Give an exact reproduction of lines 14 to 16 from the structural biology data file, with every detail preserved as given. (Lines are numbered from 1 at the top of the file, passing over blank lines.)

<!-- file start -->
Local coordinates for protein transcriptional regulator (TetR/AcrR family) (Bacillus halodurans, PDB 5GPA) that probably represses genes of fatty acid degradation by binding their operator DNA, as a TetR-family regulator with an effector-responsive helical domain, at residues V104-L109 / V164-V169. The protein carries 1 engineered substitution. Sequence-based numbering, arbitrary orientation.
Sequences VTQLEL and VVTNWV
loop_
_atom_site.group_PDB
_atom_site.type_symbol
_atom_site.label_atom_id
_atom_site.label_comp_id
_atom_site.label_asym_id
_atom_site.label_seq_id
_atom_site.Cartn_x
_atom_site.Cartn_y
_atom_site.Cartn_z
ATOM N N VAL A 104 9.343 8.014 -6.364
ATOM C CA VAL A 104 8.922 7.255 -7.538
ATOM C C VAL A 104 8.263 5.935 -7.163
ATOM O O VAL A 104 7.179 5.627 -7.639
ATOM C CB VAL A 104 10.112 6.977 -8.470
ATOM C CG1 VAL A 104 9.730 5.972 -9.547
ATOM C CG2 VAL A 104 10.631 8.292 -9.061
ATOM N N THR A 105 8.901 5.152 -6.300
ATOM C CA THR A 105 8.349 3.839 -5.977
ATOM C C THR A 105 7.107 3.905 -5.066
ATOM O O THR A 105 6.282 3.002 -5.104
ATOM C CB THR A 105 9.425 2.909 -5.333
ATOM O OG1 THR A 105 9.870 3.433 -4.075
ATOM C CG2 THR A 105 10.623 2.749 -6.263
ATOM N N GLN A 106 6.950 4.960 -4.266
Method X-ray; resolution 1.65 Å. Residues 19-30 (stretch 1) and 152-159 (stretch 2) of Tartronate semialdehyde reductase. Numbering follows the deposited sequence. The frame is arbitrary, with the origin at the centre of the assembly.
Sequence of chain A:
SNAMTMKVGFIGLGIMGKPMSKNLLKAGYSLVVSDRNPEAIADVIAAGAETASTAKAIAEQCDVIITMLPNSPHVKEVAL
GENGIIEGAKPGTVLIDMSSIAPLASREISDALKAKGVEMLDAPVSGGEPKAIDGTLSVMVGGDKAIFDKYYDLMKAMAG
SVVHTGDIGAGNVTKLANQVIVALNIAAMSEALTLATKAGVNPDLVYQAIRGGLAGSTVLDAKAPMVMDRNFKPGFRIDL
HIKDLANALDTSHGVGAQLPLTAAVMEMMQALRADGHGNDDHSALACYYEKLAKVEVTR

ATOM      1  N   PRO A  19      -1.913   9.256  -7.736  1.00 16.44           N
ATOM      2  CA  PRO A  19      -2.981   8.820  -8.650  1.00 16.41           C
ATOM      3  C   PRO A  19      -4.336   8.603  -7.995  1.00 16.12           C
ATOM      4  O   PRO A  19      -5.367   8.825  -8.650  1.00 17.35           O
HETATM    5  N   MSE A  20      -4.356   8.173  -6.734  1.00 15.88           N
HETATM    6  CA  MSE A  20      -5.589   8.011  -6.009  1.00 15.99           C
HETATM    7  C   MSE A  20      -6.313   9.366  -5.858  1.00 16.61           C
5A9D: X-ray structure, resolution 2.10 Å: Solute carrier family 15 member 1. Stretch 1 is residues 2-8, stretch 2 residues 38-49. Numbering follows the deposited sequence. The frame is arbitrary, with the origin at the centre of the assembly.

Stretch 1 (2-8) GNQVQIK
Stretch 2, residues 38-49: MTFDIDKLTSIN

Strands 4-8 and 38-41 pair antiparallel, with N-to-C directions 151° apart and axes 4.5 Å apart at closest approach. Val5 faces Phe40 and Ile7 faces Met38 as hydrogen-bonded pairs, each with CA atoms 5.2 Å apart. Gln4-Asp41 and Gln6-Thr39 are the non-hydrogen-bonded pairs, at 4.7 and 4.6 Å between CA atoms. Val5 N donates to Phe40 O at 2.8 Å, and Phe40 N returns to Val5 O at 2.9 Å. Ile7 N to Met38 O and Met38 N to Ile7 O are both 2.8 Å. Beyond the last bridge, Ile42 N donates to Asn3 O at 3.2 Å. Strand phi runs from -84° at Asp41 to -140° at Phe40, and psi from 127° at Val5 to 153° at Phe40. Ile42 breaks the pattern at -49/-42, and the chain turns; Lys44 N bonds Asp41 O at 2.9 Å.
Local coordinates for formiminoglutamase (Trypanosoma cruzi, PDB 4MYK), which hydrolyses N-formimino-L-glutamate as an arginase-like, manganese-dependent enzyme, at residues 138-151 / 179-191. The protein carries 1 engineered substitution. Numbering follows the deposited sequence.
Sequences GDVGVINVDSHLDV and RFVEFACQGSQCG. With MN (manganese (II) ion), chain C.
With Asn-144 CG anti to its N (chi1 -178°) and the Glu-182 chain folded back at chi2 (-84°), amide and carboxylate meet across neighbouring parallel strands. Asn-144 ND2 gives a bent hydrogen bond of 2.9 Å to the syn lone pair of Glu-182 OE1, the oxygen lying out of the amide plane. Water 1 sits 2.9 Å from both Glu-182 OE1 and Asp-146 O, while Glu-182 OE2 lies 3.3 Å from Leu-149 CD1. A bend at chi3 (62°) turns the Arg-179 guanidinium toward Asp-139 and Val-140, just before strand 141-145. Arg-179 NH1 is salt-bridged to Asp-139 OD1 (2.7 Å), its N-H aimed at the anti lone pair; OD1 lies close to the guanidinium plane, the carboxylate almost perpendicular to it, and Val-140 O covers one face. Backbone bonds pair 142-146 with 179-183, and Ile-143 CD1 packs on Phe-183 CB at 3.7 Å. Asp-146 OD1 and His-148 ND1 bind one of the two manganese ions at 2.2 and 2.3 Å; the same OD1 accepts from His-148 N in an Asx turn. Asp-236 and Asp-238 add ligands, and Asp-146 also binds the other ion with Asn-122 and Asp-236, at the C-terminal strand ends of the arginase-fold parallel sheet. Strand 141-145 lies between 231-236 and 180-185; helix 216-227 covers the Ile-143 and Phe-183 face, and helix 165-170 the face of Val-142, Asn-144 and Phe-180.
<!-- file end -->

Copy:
ATOM C CA VAL A 104 8.922 7.255 -7.538
ATOM C C VAL A 104 8.263 5.935 -7.163
ATOM O O VAL A 104 7.179 5.627 -7.639